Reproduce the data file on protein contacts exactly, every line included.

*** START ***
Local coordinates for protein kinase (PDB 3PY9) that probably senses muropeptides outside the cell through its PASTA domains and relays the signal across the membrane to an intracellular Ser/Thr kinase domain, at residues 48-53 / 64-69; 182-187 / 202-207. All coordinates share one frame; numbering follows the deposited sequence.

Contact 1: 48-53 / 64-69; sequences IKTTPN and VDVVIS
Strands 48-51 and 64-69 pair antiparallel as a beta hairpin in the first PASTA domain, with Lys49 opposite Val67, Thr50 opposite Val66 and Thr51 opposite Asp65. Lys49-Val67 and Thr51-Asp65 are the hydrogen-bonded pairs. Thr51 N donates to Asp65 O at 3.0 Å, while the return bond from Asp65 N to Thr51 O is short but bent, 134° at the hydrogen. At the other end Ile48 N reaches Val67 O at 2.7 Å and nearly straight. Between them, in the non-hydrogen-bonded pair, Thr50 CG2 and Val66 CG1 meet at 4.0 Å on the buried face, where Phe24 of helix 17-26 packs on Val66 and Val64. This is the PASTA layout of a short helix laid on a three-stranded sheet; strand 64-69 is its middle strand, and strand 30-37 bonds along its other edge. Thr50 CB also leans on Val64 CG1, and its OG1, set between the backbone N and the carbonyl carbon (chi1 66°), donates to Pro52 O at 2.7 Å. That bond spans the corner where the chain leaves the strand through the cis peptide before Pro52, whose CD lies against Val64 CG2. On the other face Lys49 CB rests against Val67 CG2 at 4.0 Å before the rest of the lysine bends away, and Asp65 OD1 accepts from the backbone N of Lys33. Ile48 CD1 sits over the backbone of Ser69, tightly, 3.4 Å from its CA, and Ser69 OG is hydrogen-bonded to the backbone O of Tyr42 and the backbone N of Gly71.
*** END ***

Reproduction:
Local coordinates for protein kinase (PDB 3PY9) that probably senses muropeptides outside the cell through its PASTA domains and relays the signal across the membrane to an intracellular Ser/Thr kinase domain, at residues 48-53 / 64-69; 182-187 / 202-207. All coordinates share one frame; numbering follows the deposited sequence.

Contact 1: 48-53 / 64-69; sequences IKTTPN and VDVVIS
Strands 48-51 and 64-69 pair antiparallel as a beta hairpin in the first PASTA domain, with Lys49 opposite Val67, Thr50 opposite Val66 and Thr51 opposite Asp65. Lys49-Val67 and Thr51-Asp65 are the hydrogen-bonded pairs. Thr51 N donates to Asp65 O at 3.0 Å, while the return bond from Asp65 N to Thr51 O is short but bent, 134° at the hydrogen. At the other end Ile48 N reaches Val67 O at 2.7 Å and nearly straight. Between them, in the non-hydrogen-bonded pair, Thr50 CG2 and Val66 CG1 meet at 4.0 Å on the buried face, where Phe24 of helix 17-26 packs on Val66 and Val64. This is the PASTA layout of a short helix laid on a three-stranded sheet; strand 64-69 is its middle strand, and strand 30-37 bonds along its other edge. Thr50 CB also leans on Val64 CG1, and its OG1, set between the backbone N and the carbonyl carbon (chi1 66°), donates to Pro52 O at 2.7 Å. That bond spans the corner where the chain leaves the strand through the cis peptide before Pro52, whose CD lies against Val64 CG2. On the other face Lys49 CB rests against Val67 CG2 at 4.0 Å before the rest of the lysine bends away, and Asp65 OD1 accepts from the backbone N of Lys33. Ile48 CD1 sits over the backbone of Ser69, tightly, 3.4 Å from its CA, and Ser69 OG is hydrogen-bonded to the backbone O of Tyr42 and the backbone N of Gly71.